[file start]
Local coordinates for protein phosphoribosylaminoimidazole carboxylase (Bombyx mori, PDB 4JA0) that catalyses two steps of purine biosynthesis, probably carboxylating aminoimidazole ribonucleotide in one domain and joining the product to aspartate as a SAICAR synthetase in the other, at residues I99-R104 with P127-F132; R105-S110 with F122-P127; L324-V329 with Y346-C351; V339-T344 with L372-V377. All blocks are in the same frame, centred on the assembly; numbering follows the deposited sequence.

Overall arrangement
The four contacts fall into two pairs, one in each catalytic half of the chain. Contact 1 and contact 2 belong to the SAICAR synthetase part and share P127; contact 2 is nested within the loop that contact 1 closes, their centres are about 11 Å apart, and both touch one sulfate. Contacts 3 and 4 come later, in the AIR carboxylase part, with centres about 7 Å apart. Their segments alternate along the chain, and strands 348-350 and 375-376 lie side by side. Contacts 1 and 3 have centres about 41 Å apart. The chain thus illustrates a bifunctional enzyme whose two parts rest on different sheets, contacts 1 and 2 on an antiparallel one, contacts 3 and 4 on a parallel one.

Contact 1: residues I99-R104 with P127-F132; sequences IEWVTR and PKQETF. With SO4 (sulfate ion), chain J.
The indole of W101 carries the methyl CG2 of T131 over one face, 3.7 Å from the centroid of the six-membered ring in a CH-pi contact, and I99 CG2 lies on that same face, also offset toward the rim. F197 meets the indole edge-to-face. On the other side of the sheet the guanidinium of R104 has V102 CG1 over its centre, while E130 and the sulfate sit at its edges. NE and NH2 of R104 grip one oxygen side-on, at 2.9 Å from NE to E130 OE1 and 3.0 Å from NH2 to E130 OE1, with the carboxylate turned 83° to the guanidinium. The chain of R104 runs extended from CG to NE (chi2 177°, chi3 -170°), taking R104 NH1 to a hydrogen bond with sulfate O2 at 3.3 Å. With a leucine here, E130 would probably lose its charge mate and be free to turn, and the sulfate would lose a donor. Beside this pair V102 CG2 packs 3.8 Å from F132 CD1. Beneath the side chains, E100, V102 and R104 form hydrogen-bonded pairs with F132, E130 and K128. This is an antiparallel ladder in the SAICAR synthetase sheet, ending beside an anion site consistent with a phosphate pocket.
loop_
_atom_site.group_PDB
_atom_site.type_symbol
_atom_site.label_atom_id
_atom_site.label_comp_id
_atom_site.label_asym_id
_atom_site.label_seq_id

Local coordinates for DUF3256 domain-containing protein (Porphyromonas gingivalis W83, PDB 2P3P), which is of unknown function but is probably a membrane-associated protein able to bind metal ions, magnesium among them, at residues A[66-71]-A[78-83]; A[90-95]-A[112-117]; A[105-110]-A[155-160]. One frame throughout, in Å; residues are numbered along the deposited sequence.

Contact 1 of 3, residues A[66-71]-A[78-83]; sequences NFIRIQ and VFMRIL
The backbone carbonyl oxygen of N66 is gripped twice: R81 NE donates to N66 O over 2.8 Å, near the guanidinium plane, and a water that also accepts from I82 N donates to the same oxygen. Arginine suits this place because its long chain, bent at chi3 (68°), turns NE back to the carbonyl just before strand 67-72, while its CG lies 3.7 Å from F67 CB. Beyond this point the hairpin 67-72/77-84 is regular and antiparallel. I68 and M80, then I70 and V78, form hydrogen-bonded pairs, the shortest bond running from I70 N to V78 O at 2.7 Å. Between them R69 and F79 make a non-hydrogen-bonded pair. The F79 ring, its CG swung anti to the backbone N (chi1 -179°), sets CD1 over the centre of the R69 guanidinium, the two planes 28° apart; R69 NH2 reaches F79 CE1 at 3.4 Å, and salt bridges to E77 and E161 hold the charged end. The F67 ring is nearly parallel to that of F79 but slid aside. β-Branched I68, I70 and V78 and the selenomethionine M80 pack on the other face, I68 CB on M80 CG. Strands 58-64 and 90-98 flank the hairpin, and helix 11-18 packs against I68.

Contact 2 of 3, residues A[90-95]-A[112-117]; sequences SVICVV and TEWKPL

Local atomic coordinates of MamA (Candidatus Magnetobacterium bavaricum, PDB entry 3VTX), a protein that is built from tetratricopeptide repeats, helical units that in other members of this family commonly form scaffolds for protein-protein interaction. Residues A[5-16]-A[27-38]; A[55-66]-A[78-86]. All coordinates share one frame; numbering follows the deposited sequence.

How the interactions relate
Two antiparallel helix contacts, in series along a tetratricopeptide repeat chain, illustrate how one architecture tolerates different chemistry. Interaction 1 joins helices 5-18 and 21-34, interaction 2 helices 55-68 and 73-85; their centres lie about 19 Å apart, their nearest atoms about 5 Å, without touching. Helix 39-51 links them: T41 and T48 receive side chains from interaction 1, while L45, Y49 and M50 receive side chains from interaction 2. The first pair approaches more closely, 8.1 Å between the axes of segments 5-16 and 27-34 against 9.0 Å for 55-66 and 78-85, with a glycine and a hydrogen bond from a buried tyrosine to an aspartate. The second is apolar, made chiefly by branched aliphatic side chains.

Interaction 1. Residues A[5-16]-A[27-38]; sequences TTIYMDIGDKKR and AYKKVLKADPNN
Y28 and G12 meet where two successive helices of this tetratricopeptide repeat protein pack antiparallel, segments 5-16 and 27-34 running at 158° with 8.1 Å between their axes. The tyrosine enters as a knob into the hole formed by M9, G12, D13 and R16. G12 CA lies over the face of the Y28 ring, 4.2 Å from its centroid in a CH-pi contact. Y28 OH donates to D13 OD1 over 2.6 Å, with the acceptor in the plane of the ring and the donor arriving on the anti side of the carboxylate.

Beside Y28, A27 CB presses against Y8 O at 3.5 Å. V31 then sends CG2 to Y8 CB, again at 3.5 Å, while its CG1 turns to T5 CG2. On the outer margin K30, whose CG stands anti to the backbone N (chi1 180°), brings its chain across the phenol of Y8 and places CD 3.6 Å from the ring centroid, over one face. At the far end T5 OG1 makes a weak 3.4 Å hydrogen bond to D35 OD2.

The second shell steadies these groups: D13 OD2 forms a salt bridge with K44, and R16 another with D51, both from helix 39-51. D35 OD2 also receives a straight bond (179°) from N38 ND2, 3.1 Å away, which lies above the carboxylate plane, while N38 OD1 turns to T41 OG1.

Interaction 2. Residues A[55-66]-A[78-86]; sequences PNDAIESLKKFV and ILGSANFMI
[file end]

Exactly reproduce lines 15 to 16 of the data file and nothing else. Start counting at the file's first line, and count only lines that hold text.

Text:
The backbone carbonyl oxygen of N66 is gripped twice: R81 NE donates to N66 O over 2.8 Å, near the guanidinium plane, and a water that also accepts from I82 N donates to the same oxygen. Arginine suits this place because its long chain, bent at chi3 (68°), turns NE back to the carbonyl just before strand 67-72, while its CG lies 3.7 Å from F67 CB. Beyond this point the hairpin 67-72/77-84 is regular and antiparallel. I68 and M80, then I70 and V78, form hydrogen-bonded pairs, the shortest bond running from I70 N to V78 O at 2.7 Å. Between them R69 and F79 make a non-hydrogen-bonded pair. The F79 ring, its CG swung anti to the backbone N (chi1 -179°), sets CD1 over the centre of the R69 guanidinium, the two planes 28° apart; R69 NH2 reaches F79 CE1 at 3.4 Å, and salt bridges to E77 and E161 hold the charged end. The F67 ring is nearly parallel to that of F79 but slid aside. β-Branched I68, I70 and V78 and the selenomethionine M80 pack on the other face, I68 CB on M80 CG. Strands 58-64 and 90-98 flank the hairpin, and helix 11-18 packs against I68.

Contact 2 of 3, residues A[90-95]-A[112-117]; sequences SVICVV and TEWKPL